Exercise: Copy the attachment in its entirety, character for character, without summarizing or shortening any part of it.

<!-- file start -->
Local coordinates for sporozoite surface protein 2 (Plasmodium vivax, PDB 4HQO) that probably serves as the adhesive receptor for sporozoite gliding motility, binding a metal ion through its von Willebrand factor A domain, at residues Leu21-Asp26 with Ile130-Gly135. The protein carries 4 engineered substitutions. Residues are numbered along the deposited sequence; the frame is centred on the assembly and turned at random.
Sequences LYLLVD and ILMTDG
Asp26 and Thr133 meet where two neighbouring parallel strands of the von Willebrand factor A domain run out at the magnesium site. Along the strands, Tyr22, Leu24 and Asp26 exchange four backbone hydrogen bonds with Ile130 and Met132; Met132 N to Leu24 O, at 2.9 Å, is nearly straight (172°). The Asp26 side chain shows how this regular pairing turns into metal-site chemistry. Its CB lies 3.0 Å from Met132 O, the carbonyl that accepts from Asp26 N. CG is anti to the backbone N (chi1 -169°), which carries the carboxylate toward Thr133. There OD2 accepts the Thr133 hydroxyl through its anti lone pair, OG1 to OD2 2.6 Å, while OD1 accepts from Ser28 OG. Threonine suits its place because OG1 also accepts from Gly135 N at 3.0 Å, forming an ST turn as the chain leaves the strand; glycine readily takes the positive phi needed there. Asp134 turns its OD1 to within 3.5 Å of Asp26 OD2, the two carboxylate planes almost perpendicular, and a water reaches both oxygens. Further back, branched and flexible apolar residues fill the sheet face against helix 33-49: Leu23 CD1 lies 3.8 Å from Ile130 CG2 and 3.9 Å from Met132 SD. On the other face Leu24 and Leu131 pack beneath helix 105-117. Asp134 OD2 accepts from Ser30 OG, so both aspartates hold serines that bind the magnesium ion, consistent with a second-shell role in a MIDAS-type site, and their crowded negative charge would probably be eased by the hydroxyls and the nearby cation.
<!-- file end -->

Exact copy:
Local coordinates for sporozoite surface protein 2 (Plasmodium vivax, PDB 4HQO) that probably serves as the adhesive receptor for sporozoite gliding motility, binding a metal ion through its von Willebrand factor A domain, at residues Leu21-Asp26 with Ile130-Gly135. The protein carries 4 engineered substitutions. Residues are numbered along the deposited sequence; the frame is centred on the assembly and turned at random.
Sequences LYLLVD and ILMTDG
Asp26 and Thr133 meet where two neighbouring parallel strands of the von Willebrand factor A domain run out at the magnesium site. Along the strands, Tyr22, Leu24 and Asp26 exchange four backbone hydrogen bonds with Ile130 and Met132; Met132 N to Leu24 O, at 2.9 Å, is nearly straight (172°). The Asp26 side chain shows how this regular pairing turns into metal-site chemistry. Its CB lies 3.0 Å from Met132 O, the carbonyl that accepts from Asp26 N. CG is anti to the backbone N (chi1 -169°), which carries the carboxylate toward Thr133. There OD2 accepts the Thr133 hydroxyl through its anti lone pair, OG1 to OD2 2.6 Å, while OD1 accepts from Ser28 OG. Threonine suits its place because OG1 also accepts from Gly135 N at 3.0 Å, forming an ST turn as the chain leaves the strand; glycine readily takes the positive phi needed there. Asp134 turns its OD1 to within 3.5 Å of Asp26 OD2, the two carboxylate planes almost perpendicular, and a water reaches both oxygens. Further back, branched and flexible apolar residues fill the sheet face against helix 33-49: Leu23 CD1 lies 3.8 Å from Ile130 CG2 and 3.9 Å from Met132 SD. On the other face Leu24 and Leu131 pack beneath helix 105-117. Asp134 OD2 accepts from Ser30 OG, so both aspartates hold serines that bind the magnesium ion, consistent with a second-shell role in a MIDAS-type site, and their crowded negative charge would probably be eased by the hydroxyls and the nearby cation.